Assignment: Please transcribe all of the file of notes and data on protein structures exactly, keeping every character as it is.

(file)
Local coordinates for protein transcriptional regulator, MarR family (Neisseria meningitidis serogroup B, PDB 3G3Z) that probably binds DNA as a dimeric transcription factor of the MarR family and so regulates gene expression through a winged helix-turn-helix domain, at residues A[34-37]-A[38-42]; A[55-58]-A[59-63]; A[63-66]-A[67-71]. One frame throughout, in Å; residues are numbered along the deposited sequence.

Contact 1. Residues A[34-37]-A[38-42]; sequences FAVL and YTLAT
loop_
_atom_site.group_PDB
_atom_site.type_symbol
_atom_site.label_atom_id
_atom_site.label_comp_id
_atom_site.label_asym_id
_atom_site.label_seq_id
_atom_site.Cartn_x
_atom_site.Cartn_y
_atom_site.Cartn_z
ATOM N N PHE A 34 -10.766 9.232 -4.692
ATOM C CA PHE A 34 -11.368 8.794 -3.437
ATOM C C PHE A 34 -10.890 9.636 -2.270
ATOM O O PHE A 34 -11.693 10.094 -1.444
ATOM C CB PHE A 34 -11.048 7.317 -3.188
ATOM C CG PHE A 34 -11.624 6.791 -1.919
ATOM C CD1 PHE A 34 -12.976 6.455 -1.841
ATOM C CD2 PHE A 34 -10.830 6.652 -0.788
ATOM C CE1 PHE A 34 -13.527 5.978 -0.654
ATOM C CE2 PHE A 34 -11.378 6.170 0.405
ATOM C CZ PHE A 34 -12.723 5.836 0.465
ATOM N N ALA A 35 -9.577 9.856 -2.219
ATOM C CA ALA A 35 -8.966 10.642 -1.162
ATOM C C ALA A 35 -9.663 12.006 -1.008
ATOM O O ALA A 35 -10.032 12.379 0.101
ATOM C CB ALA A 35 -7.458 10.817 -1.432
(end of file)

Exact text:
Local coordinates for protein transcriptional regulator, MarR family (Neisseria meningitidis serogroup B, PDB 3G3Z) that probably binds DNA as a dimeric transcription factor of the MarR family and so regulates gene expression through a winged helix-turn-helix domain, at residues A[34-37]-A[38-42]; A[55-58]-A[59-63]; A[63-66]-A[67-71]. One frame throughout, in Å; residues are numbered along the deposited sequence.

Contact 1. Residues A[34-37]-A[38-42]; sequences FAVL and YTLAT
loop_
_atom_site.group_PDB
_atom_site.type_symbol
_atom_site.label_atom_id
_atom_site.label_comp_id
_atom_site.label_asym_id
_atom_site.label_seq_id
_atom_site.Cartn_x
_atom_site.Cartn_y
_atom_site.Cartn_z
ATOM N N PHE A 34 -10.766 9.232 -4.692
ATOM C CA PHE A 34 -11.368 8.794 -3.437
ATOM C C PHE A 34 -10.890 9.636 -2.270
ATOM O O PHE A 34 -11.693 10.094 -1.444
ATOM C CB PHE A 34 -11.048 7.317 -3.188
ATOM C CG PHE A 34 -11.624 6.791 -1.919
ATOM C CD1 PHE A 34 -12.976 6.455 -1.841
ATOM C CD2 PHE A 34 -10.830 6.652 -0.788
ATOM C CE1 PHE A 34 -13.527 5.978 -0.654
ATOM C CE2 PHE A 34 -11.378 6.170 0.405
ATOM C CZ PHE A 34 -12.723 5.836 0.465
ATOM N N ALA A 35 -9.577 9.856 -2.219
ATOM C CA ALA A 35 -8.966 10.642 -1.162
ATOM C C ALA A 35 -9.663 12.006 -1.008
ATOM O O ALA A 35 -10.032 12.379 0.101
ATOM C CB ALA A 35 -7.458 10.817 -1.432